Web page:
The content moderators through lawyer Mercy Mutemi told the court that 260 of them were set to lose their jobs if the court did not intervene. The petitioners including Kiana Monique Arendse, Fasica Berhane Gebrekidan, and Mahlet Yilma said they were issued with termination letters indicating that their employment will be ended from March 31 on account of redundancy.

Toxic work environment

According to Ms Mutemi, the criteria used in the termination did not take into account the statutory provisions such as seniority in time, skill, ability and reliability of individual moderators.

Further, the agent had not been computed and communicated to each of them and their payment, but it was made conditional to signing of non-disparagement documents for, which no consideration had been offered.

Most of them, she said, are foreigners and the termination would see them kicked out of the country. During hearing of the application, the content moderators revealed the toxic work environment in which they worked.

Some of them said they come across mutilated or dismembered bodies, sadistic videos depicting manslaughter, and the burning of persons. The content they come across is graphic, others are nude and depict sexual activity content.

One of the moderators, who was assigned to moderate in Tigrinya/Amharic market said she remembers watching a manslaughter video and was traumatised and the matter was reported to the team leader, who referred her to a counsellor.

“That sadly, the counsellor could not reverse what I saw, nor could he help me in any way,” she said.

Sama, on its part, said it had ceased its content moderation undertaking and it has no income in that respect to pay the moderators if they continued being in employment. The company revealed that the capital contracts would result in affecting its over 3,000 staff.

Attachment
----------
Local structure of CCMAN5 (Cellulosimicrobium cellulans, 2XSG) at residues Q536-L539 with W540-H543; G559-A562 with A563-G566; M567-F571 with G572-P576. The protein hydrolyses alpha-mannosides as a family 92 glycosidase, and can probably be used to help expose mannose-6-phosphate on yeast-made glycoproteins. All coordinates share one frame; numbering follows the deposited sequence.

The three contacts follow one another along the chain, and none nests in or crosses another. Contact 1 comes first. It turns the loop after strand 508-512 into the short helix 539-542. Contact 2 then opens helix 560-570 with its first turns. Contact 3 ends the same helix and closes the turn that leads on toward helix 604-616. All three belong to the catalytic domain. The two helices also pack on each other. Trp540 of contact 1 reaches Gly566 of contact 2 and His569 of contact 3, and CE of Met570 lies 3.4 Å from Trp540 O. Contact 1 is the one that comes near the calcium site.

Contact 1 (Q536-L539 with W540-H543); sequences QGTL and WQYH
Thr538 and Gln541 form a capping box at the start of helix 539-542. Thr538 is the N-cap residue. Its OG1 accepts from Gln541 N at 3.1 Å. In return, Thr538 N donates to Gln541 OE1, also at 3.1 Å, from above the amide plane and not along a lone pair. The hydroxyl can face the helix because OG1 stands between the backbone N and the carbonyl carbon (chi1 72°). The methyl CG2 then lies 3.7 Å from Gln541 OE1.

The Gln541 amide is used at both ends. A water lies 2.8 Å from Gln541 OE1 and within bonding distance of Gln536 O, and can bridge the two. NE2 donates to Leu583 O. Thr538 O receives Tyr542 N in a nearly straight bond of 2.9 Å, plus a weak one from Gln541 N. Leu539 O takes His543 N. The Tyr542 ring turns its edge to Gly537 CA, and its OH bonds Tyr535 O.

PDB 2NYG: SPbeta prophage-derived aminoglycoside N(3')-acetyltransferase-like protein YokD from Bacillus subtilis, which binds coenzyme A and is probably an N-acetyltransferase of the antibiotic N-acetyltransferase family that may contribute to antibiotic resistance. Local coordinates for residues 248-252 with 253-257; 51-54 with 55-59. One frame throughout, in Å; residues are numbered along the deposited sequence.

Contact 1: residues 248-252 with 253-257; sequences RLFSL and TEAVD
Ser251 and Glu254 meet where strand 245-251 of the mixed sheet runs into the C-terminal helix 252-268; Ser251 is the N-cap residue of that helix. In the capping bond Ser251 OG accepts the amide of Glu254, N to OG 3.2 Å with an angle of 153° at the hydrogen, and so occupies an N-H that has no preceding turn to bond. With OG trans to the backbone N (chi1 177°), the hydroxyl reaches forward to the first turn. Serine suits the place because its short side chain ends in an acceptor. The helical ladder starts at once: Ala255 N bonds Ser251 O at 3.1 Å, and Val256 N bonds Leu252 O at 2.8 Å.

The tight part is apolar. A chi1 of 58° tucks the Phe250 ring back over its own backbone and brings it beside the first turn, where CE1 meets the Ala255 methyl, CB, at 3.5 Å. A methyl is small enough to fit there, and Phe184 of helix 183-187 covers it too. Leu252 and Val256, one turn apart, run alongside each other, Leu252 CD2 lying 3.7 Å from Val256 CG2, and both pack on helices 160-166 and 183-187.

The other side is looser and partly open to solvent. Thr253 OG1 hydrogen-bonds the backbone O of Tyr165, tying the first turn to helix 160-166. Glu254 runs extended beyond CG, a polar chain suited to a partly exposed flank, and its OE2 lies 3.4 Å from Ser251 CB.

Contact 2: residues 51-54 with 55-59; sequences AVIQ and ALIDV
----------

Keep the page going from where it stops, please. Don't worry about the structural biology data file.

The firm, whose business is in data annotation and computer vision said it had in the past 15 years employed over 13,000 individuals in Kenya. In the ruling the judge noted that evidence on record showed that all the graphic disturbing, toxic, dangerous, and harmful videos they watched were part of the work, which was directly served or provided by Meta directly.

The judge directed the government and human rights bodies to review the status of law and policy for the protection of employees, occupational health, and safety in the sector of digital work, digital workspaces, and digital workplaces and recommend improvement of the applicable policy and law and report to the court.

Strict liability

“While making the finding the court has examined the evidence and returns that the applicants and the 3rd respondent are in agreement that the work of content moderators is inherently hazardous with likely serious and adverse mental impact,” the judge said.

The judge said Meta was the principal employer of the moderators as the arrangement appears to fall outside the well-known systems of outsourcing in, which the owner of the job or work and the outsourced contractor clearly share the obligations owed to employees.

“The court observes that some of such obligations would be statutory and impose strict liability upon such owner of work and workplace and also, upon the outsourced contractor as an employer,” the judge said.

Meta through senior counsel Fred Ojiambo had opposed the case arguing that they are foreign corporates not registered in Kenya.

Ms Joanne Redmond of Meta Ireland maintained that there was no contract between the Facebook content moderators and the social media giant firm.

She said there was no basis for the court to allow the petitioners to summon it and the employees were required because they are foreign corporates not registered in Kenya

“That as a corollary to that proposition, it would be absurd for this court to arbitrarily and forcibly subject the 1st (Meta Platforms Inc.) and 2nd (Meta Platforms Ireland Ltd) respondents to the jurisdiction and laws of Kenya when the said foreign corporates are not present or trading in Kenya,” she said.